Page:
It’s an interesting twist in the saga over Broad Ripple High School. Purdue Poly had sought in 2018 to take over the building but later backed out of the contentious debate that pitted choice-friendly lawmakers against the cash-strapped district.

I'm Not Going To Defend SEL

Is Social and Emotional Learning (SEL) the newest target for the anti-public education crowd?

From Curmudgucation
Social and Emotional Learning is the new target of the GOP attempt to set multiple education brushfires in hopes of stampeding voters towards a Republican victory (as well as one more way for the authoritarian crowd to hammer home their central point of "Trust nobody except Beloved Leader"). The attacks range from overblown to intellectually dishonest to giant piles of bovine fecal matter to the odious, evil charges that the teaching profession is simply a haven for groomers.

And there is irony in these attacks from the right, because SEL is just the latest packaging of what we used to call "soft skills," and some of the greatest push for getting these into schools has come from the business community ("Hey schools! Fix my meat widgets so they communicate and cooperate better!!")

All that said, I'm not going to be the one to defend SEL in the classroom.


AZ: An Even Worse Parental Rights Bill

Public schools belong to the entire community, not just the parents whose children currently attend. Like the public library, public parks, and public thoroughfares, the public schools benefit everyone, not just the children attending the school.

To be sure, parents are allowed to remove their children from public schools and send them to private schools or provide home schooling. Certain conditions must be met because the education of the citizenry is in the interest of everyone in the community.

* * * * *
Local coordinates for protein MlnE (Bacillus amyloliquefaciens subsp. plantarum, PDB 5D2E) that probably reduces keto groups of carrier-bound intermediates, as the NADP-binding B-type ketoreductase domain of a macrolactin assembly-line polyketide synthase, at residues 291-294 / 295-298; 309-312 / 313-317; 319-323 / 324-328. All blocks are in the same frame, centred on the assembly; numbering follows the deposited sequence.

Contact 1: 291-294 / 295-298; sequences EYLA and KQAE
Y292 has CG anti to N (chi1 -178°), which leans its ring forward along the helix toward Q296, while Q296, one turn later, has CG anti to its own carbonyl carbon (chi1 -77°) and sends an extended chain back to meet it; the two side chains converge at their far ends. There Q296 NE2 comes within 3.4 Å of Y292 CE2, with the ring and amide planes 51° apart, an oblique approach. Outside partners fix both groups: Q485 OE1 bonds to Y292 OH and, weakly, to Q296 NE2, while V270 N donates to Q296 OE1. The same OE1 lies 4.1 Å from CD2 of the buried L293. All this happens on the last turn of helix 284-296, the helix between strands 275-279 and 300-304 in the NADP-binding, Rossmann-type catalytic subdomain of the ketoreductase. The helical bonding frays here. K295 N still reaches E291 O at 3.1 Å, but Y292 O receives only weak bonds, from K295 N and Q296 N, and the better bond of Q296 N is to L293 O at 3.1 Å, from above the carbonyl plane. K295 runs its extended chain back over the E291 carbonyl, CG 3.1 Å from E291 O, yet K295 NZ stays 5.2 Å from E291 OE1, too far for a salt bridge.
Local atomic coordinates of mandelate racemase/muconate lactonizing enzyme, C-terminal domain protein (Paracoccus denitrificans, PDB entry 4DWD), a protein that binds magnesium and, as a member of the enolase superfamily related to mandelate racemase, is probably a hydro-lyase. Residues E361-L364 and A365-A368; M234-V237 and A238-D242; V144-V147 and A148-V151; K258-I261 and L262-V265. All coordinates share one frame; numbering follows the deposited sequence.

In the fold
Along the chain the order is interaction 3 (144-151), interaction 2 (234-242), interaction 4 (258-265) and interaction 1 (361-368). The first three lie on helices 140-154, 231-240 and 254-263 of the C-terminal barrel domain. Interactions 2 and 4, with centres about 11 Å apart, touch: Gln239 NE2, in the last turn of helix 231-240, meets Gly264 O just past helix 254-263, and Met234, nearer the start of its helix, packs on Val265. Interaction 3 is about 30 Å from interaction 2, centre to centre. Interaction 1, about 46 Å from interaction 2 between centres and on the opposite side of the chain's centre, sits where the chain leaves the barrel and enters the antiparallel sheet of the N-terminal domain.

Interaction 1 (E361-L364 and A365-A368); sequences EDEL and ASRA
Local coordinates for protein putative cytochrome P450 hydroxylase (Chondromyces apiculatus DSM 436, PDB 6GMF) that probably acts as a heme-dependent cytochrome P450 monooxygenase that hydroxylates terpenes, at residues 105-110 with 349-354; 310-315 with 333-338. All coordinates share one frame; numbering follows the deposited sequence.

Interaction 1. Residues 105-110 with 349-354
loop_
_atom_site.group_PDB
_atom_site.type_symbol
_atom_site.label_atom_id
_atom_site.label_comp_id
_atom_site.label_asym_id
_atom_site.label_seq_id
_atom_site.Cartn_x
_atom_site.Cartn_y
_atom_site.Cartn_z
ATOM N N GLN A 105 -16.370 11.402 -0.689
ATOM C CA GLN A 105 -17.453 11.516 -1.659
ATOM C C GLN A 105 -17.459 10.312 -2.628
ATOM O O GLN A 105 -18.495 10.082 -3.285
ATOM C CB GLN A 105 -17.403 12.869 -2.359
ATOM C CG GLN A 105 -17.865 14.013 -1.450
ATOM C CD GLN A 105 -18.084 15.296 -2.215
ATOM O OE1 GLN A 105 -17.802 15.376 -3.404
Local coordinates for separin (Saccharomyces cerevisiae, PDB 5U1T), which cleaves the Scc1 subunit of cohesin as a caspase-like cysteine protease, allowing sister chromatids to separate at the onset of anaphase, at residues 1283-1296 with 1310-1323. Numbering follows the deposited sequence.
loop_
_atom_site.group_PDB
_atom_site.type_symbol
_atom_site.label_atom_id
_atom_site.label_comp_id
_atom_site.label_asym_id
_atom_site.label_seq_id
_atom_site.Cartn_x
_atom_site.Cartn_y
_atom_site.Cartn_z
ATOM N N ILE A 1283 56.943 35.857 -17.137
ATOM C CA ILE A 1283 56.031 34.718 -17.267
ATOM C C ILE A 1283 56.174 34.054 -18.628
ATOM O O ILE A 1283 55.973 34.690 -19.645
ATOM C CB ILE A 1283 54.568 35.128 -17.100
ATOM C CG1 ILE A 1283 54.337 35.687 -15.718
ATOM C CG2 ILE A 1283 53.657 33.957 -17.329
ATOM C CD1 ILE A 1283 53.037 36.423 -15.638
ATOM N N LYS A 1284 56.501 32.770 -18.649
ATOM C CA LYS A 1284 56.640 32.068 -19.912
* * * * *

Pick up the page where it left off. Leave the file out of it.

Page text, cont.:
Those parents who choose to enroll their children in a private school (assuming that the private school allows their children to attend) should be required to pay for it themselves.

"The whole people must take upon themselves the education of the whole people and be willing to bear the expenses of it. There should not be a district of one mile square, without a school in it, not founded by a charitable individual, but maintained at the public expense of the people themselves." - John Adams

From Curmudgucation
As more and more of these rear their heads across the country, the language gets sloppier and -- well, just bad. Recently approved by the Senate and previously okayed by the House, Arizona's HB 2161 throws a new verb into the mix-- usurp.

As in, no political subdivision of the state or any other government entity or any official etc (because in this phrase, the bill's writer was exactingly detailed and thorough) "shall not interfere with or usurp the fundamental right of parents to direct the upbringing, education, health care and mental health of their children."

And if that seems hugely broad and vague--well, it gets worse. Because the very next sentence says that a parent may bring suit against the "government entity or official" based on any violation of the statutes or action that "interferes with or usurps the fundamental right of parents to direct the upbringing, education, health care and mental health of their children."
*Note: Financial sponsors of Chalkbeat include pro-privatization foundations and individuals such as Bloomberg Philanthropies, the Chan Zuckerberg Initiative, EdChoice, Gates Family Foundation, The Walton Family Foundation, and others.

**Note: The Fort Wayne Journal Gazette has changed its online access and is now behind a paywall. Digital access, home delivery, or both are available with a subscription. Staying informed is important, and one way to do that is to support your local newspaper. For subscription information, go to [NOTE: NEIFPE has no financial ties to the Fort Wayne Journal Gazette]


No comments: